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Depth to Bedrock and the Formation of the Manhattan Skyline, 1890–1915

  • JASON BARR (a1), TROY TASSIER (a2) and ROSSEN TRENDAFILOV (a3)
Abstract

New York City historiography holds that Manhattan developed two business centers—downtown and midtown—because the bedrock is close to the surface at these locations, with a bedrock “valley” in between. This article is the first effort to measure the effect of depth to bedrock on construction costs and the location of skyscrapers. We find that while depth to bedrock had a modest effect on costs (up to 7 percent), it had relatively little influence on the location of skyscrapers.

“Hour by hour the caissons reach down to the rock of the earth and hold the building to a turning planet.”

Carl Sandburg, Skyscraper

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This list contains references from the content that can be linked to their source. For a full set of references and notes please see the PDF or HTML where available.

Susan B Carter . et al., eds. Historical Statistics of the United States: Millennial Edition Online. New York: Cambridge University Press, 2006.

Donald R. Davis , and E. Weinstein David . “Bones, Bombs, and Break Points: the Geography of Economic Activity.” American Economic Review 92, no. 5 (2002): 1269–89.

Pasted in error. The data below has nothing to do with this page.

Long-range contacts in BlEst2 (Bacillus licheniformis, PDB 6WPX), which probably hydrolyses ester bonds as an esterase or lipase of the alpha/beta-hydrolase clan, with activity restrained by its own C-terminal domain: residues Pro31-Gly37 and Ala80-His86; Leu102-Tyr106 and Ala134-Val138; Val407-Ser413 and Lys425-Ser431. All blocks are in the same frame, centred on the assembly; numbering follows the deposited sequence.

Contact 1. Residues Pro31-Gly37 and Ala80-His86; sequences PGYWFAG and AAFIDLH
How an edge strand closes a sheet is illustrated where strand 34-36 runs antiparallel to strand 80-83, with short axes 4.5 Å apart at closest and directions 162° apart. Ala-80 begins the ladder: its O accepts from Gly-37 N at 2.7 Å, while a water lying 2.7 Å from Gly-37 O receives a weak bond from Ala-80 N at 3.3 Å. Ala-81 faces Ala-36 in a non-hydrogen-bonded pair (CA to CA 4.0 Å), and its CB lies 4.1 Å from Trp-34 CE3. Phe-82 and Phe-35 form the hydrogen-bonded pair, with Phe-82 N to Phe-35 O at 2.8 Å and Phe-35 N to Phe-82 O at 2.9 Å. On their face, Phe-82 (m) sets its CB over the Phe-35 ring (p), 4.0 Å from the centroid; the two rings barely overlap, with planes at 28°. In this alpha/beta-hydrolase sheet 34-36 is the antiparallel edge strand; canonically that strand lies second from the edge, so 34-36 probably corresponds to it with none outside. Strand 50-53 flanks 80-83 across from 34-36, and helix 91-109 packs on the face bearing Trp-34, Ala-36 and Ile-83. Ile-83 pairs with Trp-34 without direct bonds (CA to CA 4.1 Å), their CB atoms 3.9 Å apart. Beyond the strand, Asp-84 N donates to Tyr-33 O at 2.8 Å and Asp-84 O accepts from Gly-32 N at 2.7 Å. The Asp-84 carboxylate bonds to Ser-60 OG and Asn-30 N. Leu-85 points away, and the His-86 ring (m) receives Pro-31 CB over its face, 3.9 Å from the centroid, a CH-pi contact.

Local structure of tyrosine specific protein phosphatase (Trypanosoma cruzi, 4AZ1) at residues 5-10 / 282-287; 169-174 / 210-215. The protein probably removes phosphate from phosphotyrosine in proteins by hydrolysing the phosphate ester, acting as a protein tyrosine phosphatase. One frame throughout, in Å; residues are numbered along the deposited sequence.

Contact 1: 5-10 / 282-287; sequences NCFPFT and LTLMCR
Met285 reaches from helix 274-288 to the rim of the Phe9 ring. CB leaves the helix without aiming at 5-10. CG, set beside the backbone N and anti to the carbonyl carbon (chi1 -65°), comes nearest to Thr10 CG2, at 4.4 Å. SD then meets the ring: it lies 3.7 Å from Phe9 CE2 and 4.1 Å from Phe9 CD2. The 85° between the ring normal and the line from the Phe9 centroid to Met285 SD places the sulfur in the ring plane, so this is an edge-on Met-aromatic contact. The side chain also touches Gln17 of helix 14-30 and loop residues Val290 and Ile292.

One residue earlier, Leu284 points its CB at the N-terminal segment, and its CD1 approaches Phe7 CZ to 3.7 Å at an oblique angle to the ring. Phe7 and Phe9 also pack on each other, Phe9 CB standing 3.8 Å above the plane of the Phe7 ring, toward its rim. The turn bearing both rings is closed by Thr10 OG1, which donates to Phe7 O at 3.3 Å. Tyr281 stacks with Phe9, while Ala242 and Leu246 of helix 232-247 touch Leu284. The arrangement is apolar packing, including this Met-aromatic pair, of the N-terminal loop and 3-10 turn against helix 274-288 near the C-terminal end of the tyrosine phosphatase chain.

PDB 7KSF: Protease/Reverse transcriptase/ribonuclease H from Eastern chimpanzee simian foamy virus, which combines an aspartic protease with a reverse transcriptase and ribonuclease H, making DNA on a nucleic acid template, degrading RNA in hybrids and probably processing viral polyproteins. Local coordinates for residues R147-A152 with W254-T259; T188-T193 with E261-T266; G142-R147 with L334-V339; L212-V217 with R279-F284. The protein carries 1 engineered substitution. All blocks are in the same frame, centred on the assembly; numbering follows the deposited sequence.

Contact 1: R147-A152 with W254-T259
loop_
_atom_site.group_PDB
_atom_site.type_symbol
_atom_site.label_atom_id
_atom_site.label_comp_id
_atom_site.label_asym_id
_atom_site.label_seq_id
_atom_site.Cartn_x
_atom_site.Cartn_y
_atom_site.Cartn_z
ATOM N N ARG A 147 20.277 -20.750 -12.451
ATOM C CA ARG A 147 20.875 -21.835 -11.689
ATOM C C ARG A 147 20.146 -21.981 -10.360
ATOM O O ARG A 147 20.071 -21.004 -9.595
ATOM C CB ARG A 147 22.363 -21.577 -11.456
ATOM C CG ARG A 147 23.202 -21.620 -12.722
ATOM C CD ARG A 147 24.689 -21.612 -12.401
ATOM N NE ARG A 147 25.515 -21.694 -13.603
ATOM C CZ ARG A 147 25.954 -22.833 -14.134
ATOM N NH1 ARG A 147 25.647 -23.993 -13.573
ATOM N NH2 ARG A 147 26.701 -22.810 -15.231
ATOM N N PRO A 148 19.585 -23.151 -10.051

Edward L. Glaeser , Hedi D. Kallal , Jose A. Scheinkman and Andrei Shleifer . “Growth in Cities.” Journal of Political Economy 100, no. 6 (1992): 1126–52.

Sukkoo Kim . “Regions, Resources, and Economic Geography: Sources of U.S. Regional Comparative Advantage, 1880–1987.” Regional Science and Urban Economics 29 (1998): 132.

Sara B. Landau , and W. Condit Carl . Rise of the New York Skyscraper: 1865–1913.New Haven, CT: Yale University Press, 1996.

Manhattan Borough President's Office.“Rock Data Map of Manhattan.” New York, circa 1940.

Skyscraper Source Media.New York City Building Database, http://skyscraperpage.com/cities/?cityID=8. Accessed June 2008.

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The Journal of Economic History
  • ISSN: 0022-0507
  • EISSN: 1471-6372
  • URL: /core/journals/journal-of-economic-history
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